They say that with old(er) age comes wisdom. But let’s be honest; wisdom isn’t the only thing that comes with increasing years. Some things we never considered to be problems lead to challenges over time. Being middle aged by certain definitions (though certainly not my own), I found myself in need of a rather painful procedure which would put an end to a continuous pain I was having. Weighing the potential discomfort of the procedure against the consistent pain to which I had resigned myself, I wondered: did I really have to go through with the procedure?
The only logical answer was ‘yes’. Something was amiss and needed to be fixed. A few days after the procedure, it felt like a burden had been lifted. Clearly, the treatment had been necessary, but I sure dreaded it in the run-up to the actual appointment.
As you’ve surely guessed, I’m only sharing this because of its relevance to an IT related topic; namely, the recurring need to face problematic technical or business situations and address them head-on. In a previous Blog article, one of my colleagues used the quintessentially American expression ‘If it ain’t broke, don’t fix it.’ But clearly the opposite is also true. It is often better to tackle certain minor issues before they deteriorate into serious major problems. If it is broke, then fix it you must.
Like my recent health concern, something in your IT environment is quite often malfunctioning or even broken and you really must fix it… even though you know it won’t be pleasant. A number of LRS customers we have helped have discussed the pain of removing bottlenecks from their IT environment though they did not feel particularly excited about it. It’s human nature to avoid intentionally taking on pain unless the benefits are substantial and apparent. But when ignoring the matter is no longer an option, then addressing the problem head-on is the only way forward.
Picture this: a company’s IT infrastructure was heavily reliant on Windows print servers, both for regular desktop printing as well as for back-end application printing. This financial institution was facing a real Pain (with a capital P). To make matters worse, they had a print management solution that also required a large number of servers. Finally, the servers were no longer supported so they needed an upgrade. Upgrading these servers – a painful process in the best of circumstances – would require them to also get new licenses for their existing print management solution. Quite the investment to make, especially when faced with a situation that was clearly broken.
The financial institution was faced with the following choices:
A: Upgrade the Windows servers and buy new licenses for the existing print management solution.
B: Upgrade the Windows servers and choose a different print management solution.
C: Eliminate the need for the Windows servers by consolidating their print management using LRS Output Management software.
When addressing IT problems, up-front cost is often the dominant factor in the decision-making process. The desire to leverage previous technology investments comes in a close second. But initial price should never be the only deciding factor. Performance is an important factor. It can be difficult to justify solutions that make prior investments redundant. Unfortunately, the benefits of improved performance only become clear during a PoC while price issues become apparent much earlier in the process. As a result, there is a natural tendency to preserve the status quo.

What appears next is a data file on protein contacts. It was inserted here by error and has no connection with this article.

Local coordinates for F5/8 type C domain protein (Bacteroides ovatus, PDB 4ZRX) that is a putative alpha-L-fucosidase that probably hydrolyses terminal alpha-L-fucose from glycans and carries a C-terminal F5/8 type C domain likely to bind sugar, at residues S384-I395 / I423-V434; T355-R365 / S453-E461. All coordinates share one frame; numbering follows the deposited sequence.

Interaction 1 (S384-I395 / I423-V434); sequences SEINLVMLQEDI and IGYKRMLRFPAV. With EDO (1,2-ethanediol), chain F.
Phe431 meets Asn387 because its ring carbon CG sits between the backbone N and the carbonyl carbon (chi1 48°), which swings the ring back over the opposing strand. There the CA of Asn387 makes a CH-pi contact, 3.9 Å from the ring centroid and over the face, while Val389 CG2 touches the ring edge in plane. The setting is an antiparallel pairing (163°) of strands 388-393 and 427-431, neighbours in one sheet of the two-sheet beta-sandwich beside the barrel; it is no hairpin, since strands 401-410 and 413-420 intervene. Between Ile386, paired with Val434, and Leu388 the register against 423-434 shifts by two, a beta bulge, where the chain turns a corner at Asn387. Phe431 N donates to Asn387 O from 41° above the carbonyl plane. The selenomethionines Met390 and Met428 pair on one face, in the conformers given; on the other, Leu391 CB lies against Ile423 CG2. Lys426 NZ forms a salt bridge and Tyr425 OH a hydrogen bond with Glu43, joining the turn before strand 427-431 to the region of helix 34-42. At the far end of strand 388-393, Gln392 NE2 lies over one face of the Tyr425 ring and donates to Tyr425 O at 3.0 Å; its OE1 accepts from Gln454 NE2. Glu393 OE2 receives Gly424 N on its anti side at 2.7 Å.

In the case of this particular bank, the desire to simplify the IT infrastructure helped the promise of increased performance triumph over initial price during the decision-making process. The continuous pain of managing and maintaining a large number of print servers tipped the scales in favor of the third scenario (replace existing Windows servers with LRS software). This was true even though it meant writing off the prior investment in all but five of their existing servers and their third-party software, both of which were replaced by the new LRS solution.
Of course, the implementation process did not take place overnight. However, the bank found the benefits of a scalable, single platform for all printing to be compelling, as was the ability to remove 160 print servers. The nearly two million dollars in annual savings probably helped overcome some of the pain of the transformation. And in the end, they avoided nearly one million dollars in additional cost by not having to obtain new licenses for the previous print management solution.
Choosing LRS turned out to be the best choice both in terms of performance and cost. The investment in LRS software offered rapid payback, with the added benefit of making their infrastructure much easier to manage. You might say that LRS took the pain out of their print environment. By the way, this is not only the case at this one particular bank. We have saved money at many more financial institutions and other large multinationals. So if you wish to evaluate your print environment and consider options beyond your current IT set up, come talk to us. You won’t be disappointed!